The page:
Field of Science

Time to update my taxonomy and YOURS: part 2

A reader has asked the Phytophactor “why seed plants evolved into monocots and dicots?” This question actually can’t be answered because science is not very good at answering WHY questions. This question is even more difficult to answer because flowering plants can no longer be simply divided into monocots and dicots, and it would be wrong to say they evolved into monocots and dicots. This is because phylogenetic studies tell us that monocots (Liliopsida) evolved from a common ancestry with dicots, and as a result, they share many characters with basal angiosperms. However, dicots no longer form a single lineage, the requirement for being recognized as a taxonomic group. The rest of the groups shown in this simplified phylogenetic diagram are dicots, except for the outgroup, gymnosperms, but even some gymnosperms share the character of having two cotyledons. So dicots, a lineage of plants with two cotyledons, does not.
None of this tells us why such groups evolved. Flowering plants presumably were more successful in many habitats than other seed plants. This may be attributed to many things, not the least being their interactions with animals involved with pollen and seed dispersal, although cycads use both as well. Why monocots evolved cannot be answered other than to say a set of modifications in the ancestors of this lineage were successful and plants with these characteristics proliferated.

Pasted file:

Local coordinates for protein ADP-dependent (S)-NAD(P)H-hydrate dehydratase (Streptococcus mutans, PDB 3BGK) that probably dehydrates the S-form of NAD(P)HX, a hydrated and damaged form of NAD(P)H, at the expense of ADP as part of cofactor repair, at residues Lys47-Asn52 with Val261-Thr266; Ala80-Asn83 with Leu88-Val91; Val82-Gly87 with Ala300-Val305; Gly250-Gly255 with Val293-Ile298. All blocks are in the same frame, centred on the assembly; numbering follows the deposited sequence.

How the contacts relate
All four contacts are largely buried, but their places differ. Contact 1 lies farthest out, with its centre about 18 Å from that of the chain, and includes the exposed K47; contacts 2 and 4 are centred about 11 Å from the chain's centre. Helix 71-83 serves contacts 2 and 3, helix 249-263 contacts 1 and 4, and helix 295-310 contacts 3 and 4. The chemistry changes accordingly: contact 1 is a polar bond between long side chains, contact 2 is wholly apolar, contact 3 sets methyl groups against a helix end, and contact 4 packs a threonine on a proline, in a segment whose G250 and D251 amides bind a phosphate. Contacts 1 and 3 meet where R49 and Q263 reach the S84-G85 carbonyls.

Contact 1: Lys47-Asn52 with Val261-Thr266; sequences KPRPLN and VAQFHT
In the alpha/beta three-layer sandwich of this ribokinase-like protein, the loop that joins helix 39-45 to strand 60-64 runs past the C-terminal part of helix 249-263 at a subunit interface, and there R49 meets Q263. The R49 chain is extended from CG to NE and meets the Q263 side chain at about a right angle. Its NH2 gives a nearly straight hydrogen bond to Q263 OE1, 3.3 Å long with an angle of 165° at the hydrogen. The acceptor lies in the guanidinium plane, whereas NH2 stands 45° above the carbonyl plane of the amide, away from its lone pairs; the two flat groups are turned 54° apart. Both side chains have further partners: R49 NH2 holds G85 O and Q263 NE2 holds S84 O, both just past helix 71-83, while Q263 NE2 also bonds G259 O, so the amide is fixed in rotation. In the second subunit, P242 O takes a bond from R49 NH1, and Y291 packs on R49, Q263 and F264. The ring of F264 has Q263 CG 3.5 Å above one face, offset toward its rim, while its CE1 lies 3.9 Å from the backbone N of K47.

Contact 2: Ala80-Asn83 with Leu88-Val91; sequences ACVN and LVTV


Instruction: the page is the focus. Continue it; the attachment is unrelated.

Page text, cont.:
The second part of the answer is that the taxonomy of flowering plants is far more complicated than monocots and dicots. Even this diagram does not reflect many of the newest findings or even show all the lineages (it was just handy), but it shows the general organization and gives examples of familiar plants. The ANITA grade is a series of basal lineages now just called ANA as some new relationships have combined what were separate lineages. The label refers to their names (e.g., A is for Amborella, N is for waterlilies, A is for Austrobaileyales), and the AA lineages have two cotyledons while the waterlilies only have one. The eudicots (eu- means true) all share a particular type of pollen. So, although this is not reflected in formal taxonomies because of the difficulty of translating such knowledge into the traditional taxonomic framework, flowering plants consist of the following groups/lineages: three lineages forming a basal ANA grade, monocots, the magnolids, and the eudicots. Even this is simplified, but next spring the Phactor will be teaching plant taxonomy.

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